The Regent building in Deal is a controversial place that has a dedicated political campaign behind it.
But what is its history?
A local group called “Save the Regent” was started to put pressure on the current owners to reopen the building as a cinema.
High-profile actors such as Bridge of Spies and Don’t Look Up star Mark Rylance support the campaign.
He said: “There are few rituals as old as hearing a story together.
“As technology increasingly isolates us and we see and hear stories at home, alone or only with family, cinemas and theatres have become much more important social meeting places.
“They provide a centre, a heart to a community.
“They are the antidote to the dreadful plight of loneliness which is far more widespread than one imagines.
“Save the Regent Cinema!”
But even before the building was opened, it attracted controversy.
When it was originally planned to open, the people of Deal thought it was a reckless expenditure.
Before the Art Deco facade was added, the Regent was once a grand ironwork and glass Pavilion.
It was built to house regular performances by military bands for Edwardian holidaymakers.
The Pavilion Theatre was originally opened in 1928 on the seafront.
Opening the building, Lord Warden of the Cinque Ports William Lygon said: “It is the duty of everyone to make this enterprise go.”
But it didn’t “go” according to plan and the building ran at a substantial loss for years.
Because it had taken so long to build the Pavilion due to delays, the interest in variety entertainment, dances and concerts had waned.
The owners couldn’t break even and the public became more interested in the modern entertainment of cinema.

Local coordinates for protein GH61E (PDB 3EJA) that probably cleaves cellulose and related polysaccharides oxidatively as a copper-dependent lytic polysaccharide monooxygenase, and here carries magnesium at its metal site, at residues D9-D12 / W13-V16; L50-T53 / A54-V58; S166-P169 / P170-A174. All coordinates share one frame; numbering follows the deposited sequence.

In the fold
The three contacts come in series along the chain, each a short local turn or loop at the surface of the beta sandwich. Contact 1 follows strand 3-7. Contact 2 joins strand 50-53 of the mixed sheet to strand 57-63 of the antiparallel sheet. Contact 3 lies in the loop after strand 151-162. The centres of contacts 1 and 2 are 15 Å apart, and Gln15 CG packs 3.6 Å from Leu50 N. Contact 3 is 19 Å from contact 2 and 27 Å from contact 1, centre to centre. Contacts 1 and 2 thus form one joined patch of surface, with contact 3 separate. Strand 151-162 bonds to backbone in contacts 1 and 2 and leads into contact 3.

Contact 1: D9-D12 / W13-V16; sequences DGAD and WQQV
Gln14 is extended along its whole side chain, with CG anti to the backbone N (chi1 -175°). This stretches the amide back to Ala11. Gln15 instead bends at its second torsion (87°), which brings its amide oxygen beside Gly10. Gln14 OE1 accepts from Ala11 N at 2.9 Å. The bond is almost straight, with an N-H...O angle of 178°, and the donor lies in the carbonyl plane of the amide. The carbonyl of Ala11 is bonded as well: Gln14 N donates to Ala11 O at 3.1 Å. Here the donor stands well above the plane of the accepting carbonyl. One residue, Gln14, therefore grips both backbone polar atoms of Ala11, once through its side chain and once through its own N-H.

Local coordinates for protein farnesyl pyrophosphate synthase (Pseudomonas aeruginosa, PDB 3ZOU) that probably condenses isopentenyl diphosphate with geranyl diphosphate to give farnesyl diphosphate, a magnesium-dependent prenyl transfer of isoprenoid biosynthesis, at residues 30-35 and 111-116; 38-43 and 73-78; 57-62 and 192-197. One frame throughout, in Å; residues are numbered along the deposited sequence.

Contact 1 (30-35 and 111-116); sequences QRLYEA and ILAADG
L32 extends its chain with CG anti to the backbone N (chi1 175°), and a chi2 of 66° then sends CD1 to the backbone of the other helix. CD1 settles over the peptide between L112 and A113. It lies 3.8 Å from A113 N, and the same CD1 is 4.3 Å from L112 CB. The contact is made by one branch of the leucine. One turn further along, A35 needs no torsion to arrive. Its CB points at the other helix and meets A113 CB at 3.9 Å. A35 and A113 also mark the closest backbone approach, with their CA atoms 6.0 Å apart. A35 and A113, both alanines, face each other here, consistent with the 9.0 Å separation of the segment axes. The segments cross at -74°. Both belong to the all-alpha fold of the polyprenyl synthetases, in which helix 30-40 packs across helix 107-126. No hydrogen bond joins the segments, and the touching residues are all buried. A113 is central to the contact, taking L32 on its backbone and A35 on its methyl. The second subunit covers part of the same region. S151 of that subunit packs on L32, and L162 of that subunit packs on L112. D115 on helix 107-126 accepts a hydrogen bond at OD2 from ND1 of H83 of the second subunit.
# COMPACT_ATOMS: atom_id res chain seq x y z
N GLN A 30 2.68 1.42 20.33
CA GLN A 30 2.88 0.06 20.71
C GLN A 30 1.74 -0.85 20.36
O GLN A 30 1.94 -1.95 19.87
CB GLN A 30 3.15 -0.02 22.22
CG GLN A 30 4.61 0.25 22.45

Businessmen Harry Carey and Henry ‘Jack’ Boyer approached the council in 1933 and asked to rent the building to make it into a “super cinema”.
At the time it was felt that losing such a prominent concert venue and the bandstand that had to be demolished to build it was a death blow to the town.
But the plan went ahead and margate architect Percy Levett was commissioned to renovate it, giving it the art deco dome feature.
The Regent cinema opened in July 1933, playing King of the Ritz.
It held 911 people and had modern projection and sound equipment.
The staff wore green uniforms but the building was drafty, especially being on the coast.
King Kong was shown in cinemas in 1933 and repeated during the war.
It was one of the main attractions during the Second World War.
In the mid-1940s, the company ASER took over running the cinema, continuing to show films until 1963.
Despite showing X-rated films for the time, the cinema couldn’t survive.
It became a bingo hall having had a brief spell as a wrestling venue just before being closed.
The bingo lasted until 2009 when the building closed.
Yet the controversy remains as campaigners highlight the fact the building is falling into disrepair and allegedly neglected.
Article Source: Kent Live